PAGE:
Monday, January 19, 2015
I sketched today at the Isabella Stewart Gardener museum and found myself battling the demon of perfection as usual. The assumption always seems to be that I will fail or create a visual that is supremely subpar. Do all artists face a blank canvas with trepidation? Or do they reach a point of unchallenged confidence and start every sketch, painting, sculpture with a pure, anticipatory sense of excitement?
For me it seems more like dread I experience as I lay down that first tentative mark on the hopeful empty sheet. With over 20 reasonably good pastel paintings under my belt it is still impossible for me to believe that I am capable of creating a successful painting again. When does that doubt subside? At 100 paintings? 1000?
I choose to wage war against my self-doubt and armed with my shiny, new sketchbook I will go forth to do battle at the MFA, at home, in class... wherever I can. And each time I find something pleasing, but imperfect in my sketch or pastel painting I may be slowly marching forward into artistic confidence.
Tuesday, January 13, 2015
As each new winter arrives I find myself with less tolerance for the cold. Most likely it is linked to my declining muscle mass, increased arthritis and other corporeal delights of aging. But on a completely different trajectory, am discovering more visual and aural joys of winter every year.
Last year (my first on the lake) I was shocked to learn that the freezing lake plays a unique soundtrack throughout the winter. As the water first begins to harden along the shoreline it is often knocked loose, breaking into fragile shards that clink melodically as the waves toss them around. These tones, reminiscent of wind chimes, dance off the shore and soothe with their harmony. Other unexpected sounds I have observed range from deep burp-like noises and ominous groans as the massive plates of ice jockey for position. All in all, it is quite entertaining and I only wish I could keep my windows open to continue my observations for longer periods of time.
The image above was taken a few days ago as we skated on our newly minted ice rink. With much less effort than I would have predicted we shoveled off a rough rectangle of pristine ice in less than an hour. Within a few minutes I became intrigued by the designs my skates were carving into the surface. Although this photo is a color image it depicts the honest tones of winter... black and white. All that is left behind when the color is drained out by this bleak January day is a sharp, clear study of form. And that is beautiful.
Saturday, January 10, 2015
I see them everywhere now. They jump out at me from the most unexpected places and surprise me with their beauty.
With perfect choreography the lake was transformed into a pristine white canvas in the last three days. First came the slow motion freeze which gently morphed the choppy, blue lake into a motionless, glossy mix of indigo and black. Next, the snow delicately dropped a three inch velvet smooth blanket of virginal white on top. Throughout the day yesterday I watched as cold blue images flickered across the undisturbed snow cover. And then, when the sun was directly behind my house I saw this image painted in periwinkle with bits of lilac rimming the edge. The intricate branches of the trees as they frame the house are a lovely counterpoint to the stark angles and creates a composition that an artist could have conceived.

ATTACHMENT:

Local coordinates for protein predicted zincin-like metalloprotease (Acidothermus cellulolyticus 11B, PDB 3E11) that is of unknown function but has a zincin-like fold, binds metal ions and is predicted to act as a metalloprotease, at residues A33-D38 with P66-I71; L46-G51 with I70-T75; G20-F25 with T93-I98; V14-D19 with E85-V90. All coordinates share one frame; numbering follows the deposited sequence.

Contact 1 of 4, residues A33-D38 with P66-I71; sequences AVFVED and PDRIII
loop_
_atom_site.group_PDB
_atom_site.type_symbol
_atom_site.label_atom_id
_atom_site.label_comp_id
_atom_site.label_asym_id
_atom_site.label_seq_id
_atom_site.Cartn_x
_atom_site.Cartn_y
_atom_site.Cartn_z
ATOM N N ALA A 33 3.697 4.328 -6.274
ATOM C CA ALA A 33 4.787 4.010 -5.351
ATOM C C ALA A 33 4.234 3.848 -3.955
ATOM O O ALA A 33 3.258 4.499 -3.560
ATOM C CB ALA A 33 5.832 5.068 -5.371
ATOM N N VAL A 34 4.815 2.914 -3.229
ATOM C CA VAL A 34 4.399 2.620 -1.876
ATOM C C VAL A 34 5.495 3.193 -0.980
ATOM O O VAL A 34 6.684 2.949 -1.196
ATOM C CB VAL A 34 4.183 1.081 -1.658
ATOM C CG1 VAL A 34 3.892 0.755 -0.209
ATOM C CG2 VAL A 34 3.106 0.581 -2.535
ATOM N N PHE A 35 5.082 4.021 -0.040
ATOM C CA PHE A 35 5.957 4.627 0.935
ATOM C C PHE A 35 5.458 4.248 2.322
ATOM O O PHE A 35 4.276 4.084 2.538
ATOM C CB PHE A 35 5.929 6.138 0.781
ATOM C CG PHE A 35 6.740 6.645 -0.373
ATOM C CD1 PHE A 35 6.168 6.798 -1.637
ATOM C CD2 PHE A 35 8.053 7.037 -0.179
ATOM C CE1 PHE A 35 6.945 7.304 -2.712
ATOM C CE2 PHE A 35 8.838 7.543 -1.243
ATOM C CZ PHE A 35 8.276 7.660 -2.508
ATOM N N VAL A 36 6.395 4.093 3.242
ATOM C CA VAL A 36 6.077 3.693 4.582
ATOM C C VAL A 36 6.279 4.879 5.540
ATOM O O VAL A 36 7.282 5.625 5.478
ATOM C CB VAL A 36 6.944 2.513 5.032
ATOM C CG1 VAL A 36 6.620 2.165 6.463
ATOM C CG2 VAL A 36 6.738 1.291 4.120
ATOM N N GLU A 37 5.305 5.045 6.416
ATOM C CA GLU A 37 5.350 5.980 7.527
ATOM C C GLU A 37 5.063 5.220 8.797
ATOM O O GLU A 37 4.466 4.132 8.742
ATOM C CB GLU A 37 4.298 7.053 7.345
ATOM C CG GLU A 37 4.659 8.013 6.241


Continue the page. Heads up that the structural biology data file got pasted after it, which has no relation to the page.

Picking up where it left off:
Just days before, my daughter Sarah pointed out a cast shadow inside our house that I had walked by so many times without seeing. The small wooden bird perched on a window gently broke up the harsh angles of winter light filtering through the panes. Soon after that I began noticing other shadow play throughout the house and I was reminded (again) to look more closely at what I see, because often, there are many hidden delights lurking in the shadows.
Sunday, January 4, 2015
|Josiah McElheny's |
Endlessly Repeating Twentieth Century Modernism
While visiting the MFA Boston I came upon an exhibit that is hard to ignore. It glistened at me from across the room and I was drawn through the gallery by the shiny surfaces fractured into a million different shards of light.
At first glance I assumed I was looking at multiple rows of glass decanters being reflected endlessly. Like a sophisticated, witty take on the fun house mirrors from carnivals of past. But in this case, there was no distortion or warping of any kind. Simply perfect repetition of perfect glass vessels. Moving to a side view of the display, I was surprised to see that just one row of vessels in a staggered formation was used to generate this seemingly infinite mirage. The artist's concept for this work suggests that it "attempts to depict the capitalist notion that all objects are eternally repeatable, that everything can be remanufactured endlessly without regard to era, geography, or culture". I decide to leave behind the weighty questions of capitalism just dwell in just the visual itself. Over time I am pulled deeper into the mirrored facade and wishing I could walk back as far as my eyes can see. This wouldn't be the first time I have wanted to take up residence in a work of art. But more about that in my future post "Top Five Paintings I Want to Live In".